So a single question interview is a very different beast. There’s no room to start gently pushing an interview down a given path to get to the weirder stuff. I mean, give me two hours with Moffat and I could craft a phenomenal interview that gets him talking about things he’s never talked about in interviews. Hell, give me a ten question e-mail interview and I can probably get something quite interesting.
Give me a single question and all I’m going to be able to do is get a generic, default, answer that’s basically the most obvious one. Make it a question that has to be applicable to another writer as well so that I can’t even go with any specificity and, well, you’re no longer even really asking me about Davies and Moffat.
So I’ll go with my catch-all question for creative types: what work of yours do you feel never got the attention it deserved?
What do writers do?
Feel guilty about not writing, mainly. Interspersed with bursts of writing.
They Might Be Giants’ Factory Showroom?
Where the band starts to go a bit wrong for me. Still has some absolutely marvelous stuff on it, though. And “Token Back to Brooklyn” felt like sorcery at the time. Was also fun, in the early days of mp3s, to see what CD rippers could and couldn’t handle the album.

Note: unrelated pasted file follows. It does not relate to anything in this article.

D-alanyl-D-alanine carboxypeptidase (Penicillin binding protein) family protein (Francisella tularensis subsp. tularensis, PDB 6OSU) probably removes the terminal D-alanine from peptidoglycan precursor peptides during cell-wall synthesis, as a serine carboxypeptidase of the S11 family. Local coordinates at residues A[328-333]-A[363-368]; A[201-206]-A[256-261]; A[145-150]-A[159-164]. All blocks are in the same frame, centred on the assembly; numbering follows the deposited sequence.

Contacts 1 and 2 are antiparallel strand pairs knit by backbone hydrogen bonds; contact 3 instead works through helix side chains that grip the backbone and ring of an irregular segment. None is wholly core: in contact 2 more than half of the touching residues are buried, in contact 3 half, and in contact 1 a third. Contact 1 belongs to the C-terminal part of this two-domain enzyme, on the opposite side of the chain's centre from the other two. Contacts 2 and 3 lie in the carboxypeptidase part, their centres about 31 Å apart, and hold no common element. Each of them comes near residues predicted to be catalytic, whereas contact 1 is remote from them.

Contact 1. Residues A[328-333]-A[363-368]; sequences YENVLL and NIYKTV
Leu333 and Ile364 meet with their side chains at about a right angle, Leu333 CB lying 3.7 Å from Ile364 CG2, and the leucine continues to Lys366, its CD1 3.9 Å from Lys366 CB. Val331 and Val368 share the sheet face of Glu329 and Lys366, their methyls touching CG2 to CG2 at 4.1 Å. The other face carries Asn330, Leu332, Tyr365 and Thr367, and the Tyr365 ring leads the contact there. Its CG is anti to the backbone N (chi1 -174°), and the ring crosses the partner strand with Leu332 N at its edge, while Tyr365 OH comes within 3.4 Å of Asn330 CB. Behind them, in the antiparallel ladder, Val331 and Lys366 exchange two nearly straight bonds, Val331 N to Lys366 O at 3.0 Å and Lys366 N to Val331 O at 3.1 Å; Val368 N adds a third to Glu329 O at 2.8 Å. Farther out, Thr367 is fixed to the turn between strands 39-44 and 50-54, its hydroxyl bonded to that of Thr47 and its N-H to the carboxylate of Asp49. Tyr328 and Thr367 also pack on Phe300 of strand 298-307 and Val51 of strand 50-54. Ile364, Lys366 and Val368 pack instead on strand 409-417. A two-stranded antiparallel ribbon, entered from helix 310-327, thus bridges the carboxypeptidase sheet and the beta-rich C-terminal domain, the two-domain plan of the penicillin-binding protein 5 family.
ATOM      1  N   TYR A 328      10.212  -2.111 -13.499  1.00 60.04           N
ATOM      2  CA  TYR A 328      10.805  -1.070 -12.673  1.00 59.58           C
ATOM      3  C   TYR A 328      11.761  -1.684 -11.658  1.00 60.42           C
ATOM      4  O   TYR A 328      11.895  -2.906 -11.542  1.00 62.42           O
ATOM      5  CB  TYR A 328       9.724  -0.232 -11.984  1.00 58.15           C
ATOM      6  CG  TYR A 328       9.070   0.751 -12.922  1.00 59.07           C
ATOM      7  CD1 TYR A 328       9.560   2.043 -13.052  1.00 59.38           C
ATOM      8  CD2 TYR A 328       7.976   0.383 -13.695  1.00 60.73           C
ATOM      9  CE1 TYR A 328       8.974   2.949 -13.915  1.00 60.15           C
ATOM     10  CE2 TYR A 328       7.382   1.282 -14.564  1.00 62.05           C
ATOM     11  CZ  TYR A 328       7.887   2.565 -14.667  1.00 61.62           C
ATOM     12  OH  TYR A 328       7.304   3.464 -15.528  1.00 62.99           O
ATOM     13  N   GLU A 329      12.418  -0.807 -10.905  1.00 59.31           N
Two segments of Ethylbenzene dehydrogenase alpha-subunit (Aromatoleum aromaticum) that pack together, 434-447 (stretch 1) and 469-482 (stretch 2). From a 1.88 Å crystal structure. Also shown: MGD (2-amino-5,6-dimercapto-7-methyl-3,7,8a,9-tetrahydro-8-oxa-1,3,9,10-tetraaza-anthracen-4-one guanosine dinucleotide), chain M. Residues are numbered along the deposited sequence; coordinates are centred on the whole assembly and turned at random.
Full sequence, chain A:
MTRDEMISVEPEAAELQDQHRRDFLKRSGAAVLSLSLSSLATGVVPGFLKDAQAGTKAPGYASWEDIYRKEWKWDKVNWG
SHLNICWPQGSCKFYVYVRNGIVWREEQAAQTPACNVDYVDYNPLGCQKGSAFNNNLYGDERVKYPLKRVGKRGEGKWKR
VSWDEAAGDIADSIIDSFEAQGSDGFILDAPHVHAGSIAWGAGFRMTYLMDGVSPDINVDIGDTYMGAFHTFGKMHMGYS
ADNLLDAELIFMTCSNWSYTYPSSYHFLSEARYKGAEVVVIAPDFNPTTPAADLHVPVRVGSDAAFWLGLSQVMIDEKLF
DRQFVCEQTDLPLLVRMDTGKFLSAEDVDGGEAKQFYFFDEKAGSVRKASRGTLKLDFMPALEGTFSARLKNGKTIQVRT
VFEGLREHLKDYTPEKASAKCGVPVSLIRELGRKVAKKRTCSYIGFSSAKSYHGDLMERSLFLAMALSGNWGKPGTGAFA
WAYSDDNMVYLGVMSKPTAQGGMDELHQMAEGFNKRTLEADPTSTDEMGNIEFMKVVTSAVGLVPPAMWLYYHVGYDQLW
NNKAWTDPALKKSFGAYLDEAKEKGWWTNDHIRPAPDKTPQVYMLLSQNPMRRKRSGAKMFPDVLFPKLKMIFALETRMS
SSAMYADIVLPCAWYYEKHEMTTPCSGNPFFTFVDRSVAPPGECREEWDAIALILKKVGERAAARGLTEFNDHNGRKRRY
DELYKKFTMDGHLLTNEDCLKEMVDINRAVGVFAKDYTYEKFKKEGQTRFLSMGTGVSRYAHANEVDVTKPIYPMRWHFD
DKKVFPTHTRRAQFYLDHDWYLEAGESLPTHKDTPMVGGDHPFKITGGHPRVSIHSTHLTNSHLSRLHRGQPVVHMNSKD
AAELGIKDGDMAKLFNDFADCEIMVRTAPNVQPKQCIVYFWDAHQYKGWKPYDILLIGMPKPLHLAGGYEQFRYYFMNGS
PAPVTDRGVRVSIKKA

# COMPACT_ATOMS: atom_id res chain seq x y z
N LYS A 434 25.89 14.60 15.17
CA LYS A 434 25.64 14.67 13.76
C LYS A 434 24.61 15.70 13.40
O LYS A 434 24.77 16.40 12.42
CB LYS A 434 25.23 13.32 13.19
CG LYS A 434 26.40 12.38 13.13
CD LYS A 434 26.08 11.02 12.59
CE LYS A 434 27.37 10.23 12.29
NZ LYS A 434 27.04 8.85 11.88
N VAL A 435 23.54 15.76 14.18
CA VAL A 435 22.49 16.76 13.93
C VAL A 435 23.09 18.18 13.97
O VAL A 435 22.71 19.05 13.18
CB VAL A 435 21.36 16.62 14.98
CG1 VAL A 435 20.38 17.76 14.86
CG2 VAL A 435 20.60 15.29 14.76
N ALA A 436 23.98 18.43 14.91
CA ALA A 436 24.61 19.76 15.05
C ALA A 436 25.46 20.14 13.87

A really interesting transition point in the nature of the 90s, though. I really need to find a project that will let me just dive into the 90s at the length I want to sometimes.
Why haven’t you done an essay about Dr. Loo and the Filthy Phaleks yet?
Utter and profound lack of interest, primarily.
The One Doctor?
One of those things that makes you admit that Big Finish can work. The thing is, it’s designed for audio. The plot based on moving around through very different circumstances. Jokes that are structured as audio jokes (the beginning only works because there are no visuals). And, of course, it’s Gareth Roberts and Clayton Hickman, who are funny and clever. It’s an audio that’s determined to keep doing things and to be interesting over every minute of its duration. There’s never a point where you think “well, that’s the promise of that idea exhausted, now we just have to wrap the plot up and be done.”